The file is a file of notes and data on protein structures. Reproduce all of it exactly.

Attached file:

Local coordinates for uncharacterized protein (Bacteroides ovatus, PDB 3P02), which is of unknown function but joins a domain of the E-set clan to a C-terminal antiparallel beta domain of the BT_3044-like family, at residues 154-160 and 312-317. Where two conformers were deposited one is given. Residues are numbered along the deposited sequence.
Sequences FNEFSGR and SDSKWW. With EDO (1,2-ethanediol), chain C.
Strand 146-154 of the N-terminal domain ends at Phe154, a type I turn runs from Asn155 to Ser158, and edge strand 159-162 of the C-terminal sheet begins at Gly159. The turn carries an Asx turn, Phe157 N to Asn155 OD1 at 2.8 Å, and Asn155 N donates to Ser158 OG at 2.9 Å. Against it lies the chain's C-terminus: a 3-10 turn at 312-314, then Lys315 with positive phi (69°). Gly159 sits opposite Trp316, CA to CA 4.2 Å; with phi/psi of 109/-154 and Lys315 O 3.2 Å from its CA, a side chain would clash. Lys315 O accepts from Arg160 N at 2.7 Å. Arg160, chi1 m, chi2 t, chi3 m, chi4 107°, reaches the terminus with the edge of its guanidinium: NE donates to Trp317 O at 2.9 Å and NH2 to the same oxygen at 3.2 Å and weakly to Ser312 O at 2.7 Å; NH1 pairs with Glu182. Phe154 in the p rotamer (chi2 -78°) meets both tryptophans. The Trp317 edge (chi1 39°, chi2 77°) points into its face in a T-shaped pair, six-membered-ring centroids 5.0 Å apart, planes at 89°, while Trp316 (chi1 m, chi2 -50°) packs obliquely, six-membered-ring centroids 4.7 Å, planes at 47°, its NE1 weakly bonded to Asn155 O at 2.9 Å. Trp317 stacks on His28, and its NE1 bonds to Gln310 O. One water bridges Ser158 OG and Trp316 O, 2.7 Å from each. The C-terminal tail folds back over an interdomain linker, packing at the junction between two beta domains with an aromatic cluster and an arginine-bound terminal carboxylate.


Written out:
Local coordinates for uncharacterized protein (Bacteroides ovatus, PDB 3P02), which is of unknown function but joins a domain of the E-set clan to a C-terminal antiparallel beta domain of the BT_3044-like family, at residues 154-160 and 312-317. Where two conformers were deposited one is given. Residues are numbered along the deposited sequence.
Sequences FNEFSGR and SDSKWW. With EDO (1,2-ethanediol), chain C.
Strand 146-154 of the N-terminal domain ends at Phe154, a type I turn runs from Asn155 to Ser158, and edge strand 159-162 of the C-terminal sheet begins at Gly159. The turn carries an Asx turn, Phe157 N to Asn155 OD1 at 2.8 Å, and Asn155 N donates to Ser158 OG at 2.9 Å. Against it lies the chain's C-terminus: a 3-10 turn at 312-314, then Lys315 with positive phi (69°). Gly159 sits opposite Trp316, CA to CA 4.2 Å; with phi/psi of 109/-154 and Lys315 O 3.2 Å from its CA, a side chain would clash. Lys315 O accepts from Arg160 N at 2.7 Å. Arg160, chi1 m, chi2 t, chi3 m, chi4 107°, reaches the terminus with the edge of its guanidinium: NE donates to Trp317 O at 2.9 Å and NH2 to the same oxygen at 3.2 Å and weakly to Ser312 O at 2.7 Å; NH1 pairs with Glu182. Phe154 in the p rotamer (chi2 -78°) meets both tryptophans. The Trp317 edge (chi1 39°, chi2 77°) points into its face in a T-shaped pair, six-membered-ring centroids 5.0 Å apart, planes at 89°, while Trp316 (chi1 m, chi2 -50°) packs obliquely, six-membered-ring centroids 4.7 Å, planes at 47°, its NE1 weakly bonded to Asn155 O at 2.9 Å. Trp317 stacks on His28, and its NE1 bonds to Gln310 O. One water bridges Ser158 OG and Trp316 O, 2.7 Å from each. The C-terminal tail folds back over an interdomain linker, packing at the junction between two beta domains with an aromatic cluster and an arginine-bound terminal carboxylate.